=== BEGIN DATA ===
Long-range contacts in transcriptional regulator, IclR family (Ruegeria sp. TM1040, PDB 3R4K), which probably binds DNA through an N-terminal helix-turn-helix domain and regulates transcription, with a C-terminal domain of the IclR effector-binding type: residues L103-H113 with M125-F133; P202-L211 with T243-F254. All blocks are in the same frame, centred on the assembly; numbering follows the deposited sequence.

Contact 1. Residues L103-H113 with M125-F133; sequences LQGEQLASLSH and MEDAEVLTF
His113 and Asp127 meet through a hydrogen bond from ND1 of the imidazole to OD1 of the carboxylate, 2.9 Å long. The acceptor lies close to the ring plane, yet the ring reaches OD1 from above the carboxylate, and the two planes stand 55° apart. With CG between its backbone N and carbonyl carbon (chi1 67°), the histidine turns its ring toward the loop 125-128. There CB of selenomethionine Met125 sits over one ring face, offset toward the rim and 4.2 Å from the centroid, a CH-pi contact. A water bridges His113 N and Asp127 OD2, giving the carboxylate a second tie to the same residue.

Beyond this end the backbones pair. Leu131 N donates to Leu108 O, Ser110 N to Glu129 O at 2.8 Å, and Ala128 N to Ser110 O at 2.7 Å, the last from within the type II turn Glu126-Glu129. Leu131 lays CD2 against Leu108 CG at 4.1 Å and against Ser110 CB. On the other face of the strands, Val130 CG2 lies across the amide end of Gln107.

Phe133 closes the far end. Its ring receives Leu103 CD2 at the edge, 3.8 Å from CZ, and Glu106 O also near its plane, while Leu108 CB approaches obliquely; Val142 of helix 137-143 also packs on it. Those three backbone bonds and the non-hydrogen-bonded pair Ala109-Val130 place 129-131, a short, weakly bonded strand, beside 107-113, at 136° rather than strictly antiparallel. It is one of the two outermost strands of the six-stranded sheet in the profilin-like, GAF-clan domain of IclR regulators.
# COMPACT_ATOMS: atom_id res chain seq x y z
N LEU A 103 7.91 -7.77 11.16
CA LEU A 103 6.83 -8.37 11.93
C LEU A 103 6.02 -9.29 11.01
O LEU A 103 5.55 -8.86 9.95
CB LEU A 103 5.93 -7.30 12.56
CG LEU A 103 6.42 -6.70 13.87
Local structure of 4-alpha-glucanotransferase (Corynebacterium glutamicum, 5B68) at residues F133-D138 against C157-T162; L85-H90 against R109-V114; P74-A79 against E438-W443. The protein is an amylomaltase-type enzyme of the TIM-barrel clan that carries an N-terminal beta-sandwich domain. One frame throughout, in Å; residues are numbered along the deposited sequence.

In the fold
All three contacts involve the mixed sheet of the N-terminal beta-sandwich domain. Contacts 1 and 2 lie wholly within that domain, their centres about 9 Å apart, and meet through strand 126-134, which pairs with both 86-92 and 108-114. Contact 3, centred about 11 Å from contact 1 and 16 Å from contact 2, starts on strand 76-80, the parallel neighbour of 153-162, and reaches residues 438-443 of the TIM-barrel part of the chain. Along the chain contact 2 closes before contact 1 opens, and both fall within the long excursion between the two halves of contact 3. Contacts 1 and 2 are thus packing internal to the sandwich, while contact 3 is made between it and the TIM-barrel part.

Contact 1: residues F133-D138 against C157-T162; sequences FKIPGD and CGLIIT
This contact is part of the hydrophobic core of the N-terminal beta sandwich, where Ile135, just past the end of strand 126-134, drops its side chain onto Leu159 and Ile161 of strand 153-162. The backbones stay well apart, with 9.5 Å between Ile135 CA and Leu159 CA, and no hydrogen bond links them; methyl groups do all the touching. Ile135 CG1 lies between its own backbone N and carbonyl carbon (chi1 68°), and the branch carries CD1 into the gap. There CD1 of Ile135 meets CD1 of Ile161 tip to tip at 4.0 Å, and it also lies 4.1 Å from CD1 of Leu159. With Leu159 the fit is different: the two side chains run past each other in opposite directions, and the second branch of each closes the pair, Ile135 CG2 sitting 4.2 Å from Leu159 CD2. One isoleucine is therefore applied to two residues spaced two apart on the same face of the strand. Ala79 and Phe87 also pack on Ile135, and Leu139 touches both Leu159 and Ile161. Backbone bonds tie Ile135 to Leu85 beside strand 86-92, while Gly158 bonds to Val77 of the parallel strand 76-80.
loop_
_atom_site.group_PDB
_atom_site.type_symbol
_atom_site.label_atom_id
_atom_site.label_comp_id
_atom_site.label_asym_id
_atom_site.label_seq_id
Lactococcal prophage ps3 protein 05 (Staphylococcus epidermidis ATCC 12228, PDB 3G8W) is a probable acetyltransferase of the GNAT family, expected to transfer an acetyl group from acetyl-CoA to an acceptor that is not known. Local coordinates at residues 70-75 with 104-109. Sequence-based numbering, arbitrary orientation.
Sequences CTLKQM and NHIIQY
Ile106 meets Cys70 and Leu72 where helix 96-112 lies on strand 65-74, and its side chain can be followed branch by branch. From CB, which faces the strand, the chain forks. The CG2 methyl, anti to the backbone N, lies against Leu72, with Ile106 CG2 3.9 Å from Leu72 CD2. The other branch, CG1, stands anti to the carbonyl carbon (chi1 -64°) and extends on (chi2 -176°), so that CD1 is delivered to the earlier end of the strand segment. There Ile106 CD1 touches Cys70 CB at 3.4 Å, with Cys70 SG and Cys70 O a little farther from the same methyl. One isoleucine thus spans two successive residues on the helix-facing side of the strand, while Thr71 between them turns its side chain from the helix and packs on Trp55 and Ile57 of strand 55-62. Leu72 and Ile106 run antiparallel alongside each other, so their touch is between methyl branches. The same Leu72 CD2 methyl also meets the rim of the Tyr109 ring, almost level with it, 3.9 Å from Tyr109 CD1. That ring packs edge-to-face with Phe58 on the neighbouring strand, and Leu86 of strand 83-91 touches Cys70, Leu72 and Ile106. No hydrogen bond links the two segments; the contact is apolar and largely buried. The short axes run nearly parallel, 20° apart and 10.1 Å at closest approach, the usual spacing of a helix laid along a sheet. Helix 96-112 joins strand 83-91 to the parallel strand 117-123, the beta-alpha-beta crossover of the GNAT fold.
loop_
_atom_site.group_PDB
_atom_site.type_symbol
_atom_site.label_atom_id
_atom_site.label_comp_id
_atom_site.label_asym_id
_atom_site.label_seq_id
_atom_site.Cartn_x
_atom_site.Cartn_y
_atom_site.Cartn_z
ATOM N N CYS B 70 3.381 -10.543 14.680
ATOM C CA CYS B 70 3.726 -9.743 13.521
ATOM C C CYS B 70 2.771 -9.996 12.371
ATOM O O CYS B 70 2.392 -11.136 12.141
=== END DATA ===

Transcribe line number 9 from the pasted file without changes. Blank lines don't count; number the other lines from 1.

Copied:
C LEU A 103 6.02 -9.29 11.01